Improved prediction of type 2 diabetes?
Special metabolites in the blood indicate whether a woman will develop type 2 diabetes after a temporary gestational diabetes disease. Based on this knowledge, a test could be developed in the future that identifies women at increased risk.
A recent study, led by researchers from the University of Toronto, found that blood metabolites indicate whether a woman will develop type 2 diabetes after pregnancy. The results of the study have now been published in the English language journal “PLOS Medicine”.
How common is gestational diabetes?
About one in ten women develop gestational diabetes during pregnancy, which puts them at higher risk for type 2 diabetes. Around 30 to 50 percent of these women then develop type 2 diabetes within ten years of giving birth.
Complications from gestational diabetes
Gestational diabetes impairs the body’s ability to regulate blood sugar levels. The disease can lead to serious complications such as loss of vision, neurological problems, and heart and kidney diseases.
What should women with gestational diabetes pay attention to?
Women with gestational diabetes are advised to have an oral glucose tolerance test annually after delivery, which measures the body’s ability to remove sugar from the bloodstream. However, the procedure is time-consuming and labor-intensive and is carried out by less than half of the women.
Why a new test is needed
When women have a newborn child at home, they often don’t think about their own health or they simply don’t have time for it. The goal of the research team was therefore to develop a simple blood test that can predict the risk of diabetes, the researchers report.
Predictive metabolic signatures identified
In a pilot study conducted in 2016 on 1,033 women with gestational diabetes, the researchers identified metabolic signatures that are predictive of type 2 diabetes for the first time. The current study builds on previous research and follows the same cohort of women over a longer period of time.
Blood samples were taken several times during the study
Baseline blood samples were taken between six and nine weeks after birth and then twice within two years. Women’s health was tracked for up to eight years using their electronic medical records. During this time, 173 women developed type 2 diabetes. Her blood samples were compared to 485 healthy women who also participated in the study.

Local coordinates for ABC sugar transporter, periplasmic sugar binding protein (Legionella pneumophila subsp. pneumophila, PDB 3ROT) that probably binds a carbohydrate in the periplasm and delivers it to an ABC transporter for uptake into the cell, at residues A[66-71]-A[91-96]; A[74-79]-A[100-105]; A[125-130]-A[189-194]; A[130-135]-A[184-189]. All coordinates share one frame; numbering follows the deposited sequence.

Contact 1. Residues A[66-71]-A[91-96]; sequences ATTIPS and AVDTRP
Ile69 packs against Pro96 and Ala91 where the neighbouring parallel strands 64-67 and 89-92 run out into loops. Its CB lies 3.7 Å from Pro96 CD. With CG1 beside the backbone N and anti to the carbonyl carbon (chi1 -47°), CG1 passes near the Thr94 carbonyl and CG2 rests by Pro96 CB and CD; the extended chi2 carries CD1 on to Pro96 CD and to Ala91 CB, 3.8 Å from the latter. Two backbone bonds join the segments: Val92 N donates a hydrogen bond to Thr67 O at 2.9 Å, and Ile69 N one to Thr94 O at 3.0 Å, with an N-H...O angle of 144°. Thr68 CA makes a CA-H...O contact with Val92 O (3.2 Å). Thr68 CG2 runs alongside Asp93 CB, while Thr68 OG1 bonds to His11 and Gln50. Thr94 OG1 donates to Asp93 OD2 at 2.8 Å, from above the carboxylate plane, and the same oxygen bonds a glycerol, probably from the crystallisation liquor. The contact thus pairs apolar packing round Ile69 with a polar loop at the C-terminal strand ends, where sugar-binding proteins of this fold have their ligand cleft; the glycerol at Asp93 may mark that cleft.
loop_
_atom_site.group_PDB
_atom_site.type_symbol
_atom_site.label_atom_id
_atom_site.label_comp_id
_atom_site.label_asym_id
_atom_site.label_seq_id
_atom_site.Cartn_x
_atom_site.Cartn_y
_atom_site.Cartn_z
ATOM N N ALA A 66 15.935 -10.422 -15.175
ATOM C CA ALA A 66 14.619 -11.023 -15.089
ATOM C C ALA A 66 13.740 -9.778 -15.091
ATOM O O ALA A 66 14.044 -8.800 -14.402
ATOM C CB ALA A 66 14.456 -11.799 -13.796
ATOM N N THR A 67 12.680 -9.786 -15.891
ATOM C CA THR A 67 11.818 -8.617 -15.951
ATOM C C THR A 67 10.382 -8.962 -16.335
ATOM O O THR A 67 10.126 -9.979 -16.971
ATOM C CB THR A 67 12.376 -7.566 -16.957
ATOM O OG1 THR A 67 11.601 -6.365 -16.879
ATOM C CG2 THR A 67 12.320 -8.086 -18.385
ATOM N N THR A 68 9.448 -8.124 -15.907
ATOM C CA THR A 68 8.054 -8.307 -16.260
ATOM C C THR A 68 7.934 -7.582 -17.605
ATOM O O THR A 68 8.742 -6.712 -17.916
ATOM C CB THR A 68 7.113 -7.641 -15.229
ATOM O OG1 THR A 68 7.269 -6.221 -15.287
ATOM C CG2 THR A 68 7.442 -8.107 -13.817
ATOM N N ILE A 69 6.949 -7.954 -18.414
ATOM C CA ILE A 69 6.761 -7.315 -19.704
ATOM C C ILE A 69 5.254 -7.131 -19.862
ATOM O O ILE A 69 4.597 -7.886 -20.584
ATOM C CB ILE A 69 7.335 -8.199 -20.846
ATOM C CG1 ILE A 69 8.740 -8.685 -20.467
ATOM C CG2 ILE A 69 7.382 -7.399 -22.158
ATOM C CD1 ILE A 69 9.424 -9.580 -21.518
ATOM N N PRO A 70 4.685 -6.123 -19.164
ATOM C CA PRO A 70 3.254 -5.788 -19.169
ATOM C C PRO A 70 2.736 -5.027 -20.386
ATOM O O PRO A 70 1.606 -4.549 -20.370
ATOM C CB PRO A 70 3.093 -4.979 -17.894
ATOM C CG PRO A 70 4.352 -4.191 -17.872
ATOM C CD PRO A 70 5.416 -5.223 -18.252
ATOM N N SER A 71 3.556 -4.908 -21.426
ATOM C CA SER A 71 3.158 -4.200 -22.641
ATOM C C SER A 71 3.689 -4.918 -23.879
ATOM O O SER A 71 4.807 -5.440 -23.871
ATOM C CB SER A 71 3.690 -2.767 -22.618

Metabolic dysregulation indicates later problems
In the group of women who develop type 2 diabetes in the early postpartum phase, there is a so-called metabolic dysregulation, which indicates that an underlying problem that can be identified already exists, the researchers explain .
Prediction with accuracy of over 85 percent
The research group emphasizes that the metabolic signature identified during the examination can predict with more than 85 percent accuracy whether a woman will develop type 2 diabetes.
What do amino acids and lipid molecules indicate?
It is not surprising that sugar molecules play a prominent role among the identified compounds, the researchers report. Since amino acids and lipid molecules were also present, this indicates fundamental problems in protein or fat metabolism.
In fact, the test’s predictive power decreased when amino acids and lipids were excluded. This indicates that processes that go beyond sugar metabolism can occur very early in the development of the disease. The result could explain why complications occur in people with type 2 diabetes even when blood sugar is tightly controlled by medication.
New blood test in sight?
Based on the new findings, the researchers hope to develop a simple blood test that can be carried out early after childbirth. The women participating in the study will be invited to a 10-year follow-up visit to test for type 2 diabetes. The information obtained in this way will drive the development of the new blood test even further, the researchers report. (as)
- Mi Lai, Ying Liu, Gabriele V. Ronnett, Anne Wu, Brian J. Cox et al .: Amino acid and lipid metabolism in post-gestational diabetes and progression to type 2 diabetes: A metabolic profiling study, in Plos Medicine (published May 20 .2020), Plos Medicine
This article contains general information only and should not be used for self-diagnosis or treatment. He can not substitute a visit at the doctor.